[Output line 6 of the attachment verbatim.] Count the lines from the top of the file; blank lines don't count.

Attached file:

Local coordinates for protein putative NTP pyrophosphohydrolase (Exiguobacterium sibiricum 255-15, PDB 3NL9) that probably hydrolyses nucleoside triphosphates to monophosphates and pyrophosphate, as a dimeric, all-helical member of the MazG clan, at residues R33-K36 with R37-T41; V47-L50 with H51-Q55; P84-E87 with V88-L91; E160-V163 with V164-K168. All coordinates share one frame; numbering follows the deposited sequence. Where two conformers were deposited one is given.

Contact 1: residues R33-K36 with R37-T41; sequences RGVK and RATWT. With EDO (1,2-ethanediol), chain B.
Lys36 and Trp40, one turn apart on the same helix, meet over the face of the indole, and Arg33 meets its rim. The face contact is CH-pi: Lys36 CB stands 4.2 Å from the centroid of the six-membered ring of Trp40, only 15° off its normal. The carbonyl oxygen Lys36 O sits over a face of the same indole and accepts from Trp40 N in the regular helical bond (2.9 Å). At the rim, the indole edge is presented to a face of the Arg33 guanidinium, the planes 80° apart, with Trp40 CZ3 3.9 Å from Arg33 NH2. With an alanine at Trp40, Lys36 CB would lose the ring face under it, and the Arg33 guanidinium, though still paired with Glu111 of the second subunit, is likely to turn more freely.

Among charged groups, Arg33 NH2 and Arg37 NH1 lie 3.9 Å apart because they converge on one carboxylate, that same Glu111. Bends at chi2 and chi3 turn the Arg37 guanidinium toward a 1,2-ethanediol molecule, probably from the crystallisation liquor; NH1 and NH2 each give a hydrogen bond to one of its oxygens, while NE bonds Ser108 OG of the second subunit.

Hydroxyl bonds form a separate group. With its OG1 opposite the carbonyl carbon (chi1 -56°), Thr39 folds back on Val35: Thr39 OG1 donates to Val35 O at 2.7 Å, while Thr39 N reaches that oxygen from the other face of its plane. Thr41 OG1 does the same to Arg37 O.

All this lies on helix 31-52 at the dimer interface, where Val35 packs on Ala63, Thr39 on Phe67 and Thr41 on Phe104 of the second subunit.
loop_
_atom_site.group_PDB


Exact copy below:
All this lies on helix 31-52 at the dimer interface, where Val35 packs on Ala63, Thr39 on Phe67 and Thr41 on Phe104 of the second subunit.